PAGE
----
Giulio Magli is a prominent physicist and currently a Professor at the Politecnico of Milan, where he is also Dean of the Department of Mathematics. Dr. Magli's initial research focus was in the field of relativistic astrophysics, but since 1999 his attention has gradually shifted to archaeoastronomy, and especially the relationship between architecture, landscape, and the mathematical-astronomical lore of ancient cultures. He is one of the authors of the UNESCO-IAU document on astronomical heritage and has written several previous books, including most recently Archaeoastronomy - Introduction to the Science of Stars and Stones (Springer 2016). Dr. Magli has been a visiting scientist at several institutions outside Italy and regularly presents talks at national and international meetings. His research has been the subject of two CNN documentaries broadcast to a worldwide audience.

Antonio Cesar Gonzalez-Garcia holds a PhD in Astronomy from the University of Groningen, the Netherlands, and currently works as a Ramon y Cajal fellow at the Institute of Heritage Sciences (Incipit) of the Spanish National Research Council (CSIC) in Santiago de Compostela. Prior to taking up his present post, he held postdoctoral positions at the Instituto de Astrofisica de Canarlas (IAC, La Laguna, Tenerife, Spain; 2003-6) and the Theoretical Physics Department of the Autonomous University of Madrid (2006-10). Dr. Gonzalez-Garcia's main research area is Cultural Astronomy, while within Astrophysics his focus has been on the formation and evolution of galaxies as studied through N-body computer simulations. He is the present Secretary of the European Society for Astronomy in Culture (SEAC, 2014-).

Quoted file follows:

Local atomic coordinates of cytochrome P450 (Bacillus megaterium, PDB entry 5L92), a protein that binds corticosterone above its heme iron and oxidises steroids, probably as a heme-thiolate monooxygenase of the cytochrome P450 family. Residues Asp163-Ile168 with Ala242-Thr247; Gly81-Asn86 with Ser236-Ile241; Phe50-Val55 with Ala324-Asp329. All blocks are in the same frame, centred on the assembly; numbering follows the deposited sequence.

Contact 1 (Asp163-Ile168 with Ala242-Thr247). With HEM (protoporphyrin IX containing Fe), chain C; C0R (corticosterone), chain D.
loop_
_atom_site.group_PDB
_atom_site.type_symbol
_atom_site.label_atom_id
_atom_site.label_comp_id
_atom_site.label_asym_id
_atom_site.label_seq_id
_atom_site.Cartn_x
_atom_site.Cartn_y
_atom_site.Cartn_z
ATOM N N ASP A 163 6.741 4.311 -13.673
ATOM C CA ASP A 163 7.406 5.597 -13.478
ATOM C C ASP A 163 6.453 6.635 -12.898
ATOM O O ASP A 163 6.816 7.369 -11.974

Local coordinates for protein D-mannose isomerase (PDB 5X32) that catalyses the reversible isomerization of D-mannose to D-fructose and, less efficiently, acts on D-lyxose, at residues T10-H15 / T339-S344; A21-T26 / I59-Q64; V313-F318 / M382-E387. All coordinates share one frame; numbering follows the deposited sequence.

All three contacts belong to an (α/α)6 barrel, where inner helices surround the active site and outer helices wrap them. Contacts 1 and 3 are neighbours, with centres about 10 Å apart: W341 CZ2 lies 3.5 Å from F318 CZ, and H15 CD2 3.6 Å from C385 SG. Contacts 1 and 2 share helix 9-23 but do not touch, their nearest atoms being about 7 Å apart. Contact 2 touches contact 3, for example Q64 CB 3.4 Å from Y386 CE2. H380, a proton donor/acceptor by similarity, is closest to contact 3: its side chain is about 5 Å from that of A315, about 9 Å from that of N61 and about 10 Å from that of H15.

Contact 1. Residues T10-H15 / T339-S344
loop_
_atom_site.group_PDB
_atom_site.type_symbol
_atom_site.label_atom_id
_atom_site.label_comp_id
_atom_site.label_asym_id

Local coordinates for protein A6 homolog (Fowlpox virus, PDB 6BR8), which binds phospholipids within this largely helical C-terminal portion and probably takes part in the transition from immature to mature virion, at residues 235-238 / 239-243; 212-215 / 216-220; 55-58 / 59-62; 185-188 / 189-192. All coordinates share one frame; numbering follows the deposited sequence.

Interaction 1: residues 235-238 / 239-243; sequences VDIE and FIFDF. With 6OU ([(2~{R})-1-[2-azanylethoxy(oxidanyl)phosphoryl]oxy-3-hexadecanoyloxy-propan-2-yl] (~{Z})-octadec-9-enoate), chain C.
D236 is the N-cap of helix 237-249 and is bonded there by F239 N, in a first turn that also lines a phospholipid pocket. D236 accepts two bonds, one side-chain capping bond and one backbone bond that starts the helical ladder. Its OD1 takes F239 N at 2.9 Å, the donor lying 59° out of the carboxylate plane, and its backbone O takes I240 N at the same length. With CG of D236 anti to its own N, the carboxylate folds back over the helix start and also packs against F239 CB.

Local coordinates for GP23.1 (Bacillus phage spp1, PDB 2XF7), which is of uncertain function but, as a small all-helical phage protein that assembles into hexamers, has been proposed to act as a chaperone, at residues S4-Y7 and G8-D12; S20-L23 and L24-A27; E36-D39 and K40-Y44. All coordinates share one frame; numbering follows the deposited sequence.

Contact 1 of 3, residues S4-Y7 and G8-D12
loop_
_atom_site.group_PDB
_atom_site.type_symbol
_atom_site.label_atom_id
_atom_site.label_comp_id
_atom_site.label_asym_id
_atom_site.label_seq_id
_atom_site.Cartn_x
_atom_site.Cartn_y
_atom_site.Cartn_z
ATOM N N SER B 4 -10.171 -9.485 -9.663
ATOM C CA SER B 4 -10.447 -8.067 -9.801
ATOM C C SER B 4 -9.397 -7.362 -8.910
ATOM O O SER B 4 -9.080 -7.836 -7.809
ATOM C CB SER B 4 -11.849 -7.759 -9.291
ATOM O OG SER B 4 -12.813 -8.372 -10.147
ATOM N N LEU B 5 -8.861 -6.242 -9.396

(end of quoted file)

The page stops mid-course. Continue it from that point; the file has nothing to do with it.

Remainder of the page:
Juan Antonio Belmonte is a Research Professor of Astronomy at the Instituto de Astrofisica de Canarias (Tenerife, Spain), where he lectures on the history of astronomy and archaeoastronomy and investigates exoplanets, stellar physics, and cultural astronomy. He has published or edited a dozen books and authored nearly 200 publications on these subjects. He was Director of the Science and Cosmos Museum of Tenerife from 1995 to 2000, and President of the European Society for Astronomy in Culture (SEAC) from 2005 to 2011. In 2010 he received SEAC's Carlos Jaschek Award for his contributions to the discipline. An advisory editor of the Journal for the History of Astronomy, in recent years he has undertaken extensive research into the astronomical traditions of ancient civilizations.

Elio Antonello is an astronomer at the INAF-Brera Astronomical Observatory. He has conducted extensive research in theoretical and observational stellar astrophysics and in the field of space technologies. He is President of the Italian Society for Archaeoastronomy, an association devoted to Cultural Astronomy, i.e., the study of the importance of sky gazing in every society and epoch. He is interested in the astronomical effects on the climate and the consequent impact on the history of human evolution and societies.